I wrote recently that our intentions before making a decision are more important than the decision itself.
Metaphorically, our intentions and ultimate decisions are a house of many rooms, just as our sub-conscious minds have many compartments and passageways. It is important that at least one of these places is ours alone, a room where our thoughts and feelings are free to mingle, a refuge from our conscious and public world.
From Michel Montaigne, the French writer who died in 1592:
"We should set aside a room, just for ourselves, at the back of the
shop, keeping it entirely free and establishing there our true liberty,
our principal solitude and asylum. Within it our normal conversation
should be of ourselves, with ourselves, so privy that no commerce or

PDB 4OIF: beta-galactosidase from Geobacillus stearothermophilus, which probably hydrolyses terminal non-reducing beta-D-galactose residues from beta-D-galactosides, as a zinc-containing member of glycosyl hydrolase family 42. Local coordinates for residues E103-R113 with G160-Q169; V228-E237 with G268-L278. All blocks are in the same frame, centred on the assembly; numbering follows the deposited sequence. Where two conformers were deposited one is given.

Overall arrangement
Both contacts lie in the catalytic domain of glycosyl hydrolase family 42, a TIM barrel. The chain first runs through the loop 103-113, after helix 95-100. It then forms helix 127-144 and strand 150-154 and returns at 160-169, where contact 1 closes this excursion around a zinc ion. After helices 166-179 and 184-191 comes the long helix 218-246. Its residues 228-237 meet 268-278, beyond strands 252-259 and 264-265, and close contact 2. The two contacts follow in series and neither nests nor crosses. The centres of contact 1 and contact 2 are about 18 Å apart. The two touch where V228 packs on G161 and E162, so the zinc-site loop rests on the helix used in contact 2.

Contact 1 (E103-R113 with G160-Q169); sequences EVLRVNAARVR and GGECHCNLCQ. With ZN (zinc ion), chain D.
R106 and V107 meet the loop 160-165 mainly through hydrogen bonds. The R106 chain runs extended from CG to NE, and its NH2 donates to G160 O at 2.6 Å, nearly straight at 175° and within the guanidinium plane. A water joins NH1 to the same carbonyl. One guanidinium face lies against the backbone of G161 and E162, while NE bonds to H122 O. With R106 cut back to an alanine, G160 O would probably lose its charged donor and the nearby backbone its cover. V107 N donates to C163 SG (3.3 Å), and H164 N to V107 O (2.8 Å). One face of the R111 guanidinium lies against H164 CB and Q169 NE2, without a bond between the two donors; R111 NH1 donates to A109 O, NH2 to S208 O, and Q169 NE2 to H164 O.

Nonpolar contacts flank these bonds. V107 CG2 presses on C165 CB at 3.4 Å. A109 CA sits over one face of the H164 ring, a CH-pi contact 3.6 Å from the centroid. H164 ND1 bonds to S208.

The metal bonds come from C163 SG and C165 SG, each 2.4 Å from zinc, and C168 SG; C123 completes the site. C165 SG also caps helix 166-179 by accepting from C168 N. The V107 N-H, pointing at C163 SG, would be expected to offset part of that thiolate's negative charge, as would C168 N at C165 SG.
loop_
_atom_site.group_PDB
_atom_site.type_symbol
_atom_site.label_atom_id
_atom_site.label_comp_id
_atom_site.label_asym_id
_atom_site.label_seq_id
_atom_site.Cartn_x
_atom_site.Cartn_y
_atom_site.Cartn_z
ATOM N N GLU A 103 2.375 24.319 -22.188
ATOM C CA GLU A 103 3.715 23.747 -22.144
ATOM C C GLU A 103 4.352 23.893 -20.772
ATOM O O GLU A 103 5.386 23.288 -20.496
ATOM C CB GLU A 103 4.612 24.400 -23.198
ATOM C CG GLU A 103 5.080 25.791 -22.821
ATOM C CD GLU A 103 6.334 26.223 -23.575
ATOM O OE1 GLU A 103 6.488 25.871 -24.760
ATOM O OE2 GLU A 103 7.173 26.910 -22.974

communication with the outside world should find a place there; there
we should talk and laugh as though we had no wife or children, no
possessions, no followers, no menservants, so that when the occasion
arises that we must lose them it should not be a new experience to do
without them. We have a soul able to turn in on herself; she can keep
herself company; she has the wherewithal to attack, to defend, to
receive and to give." -- Montaigne, On Solitude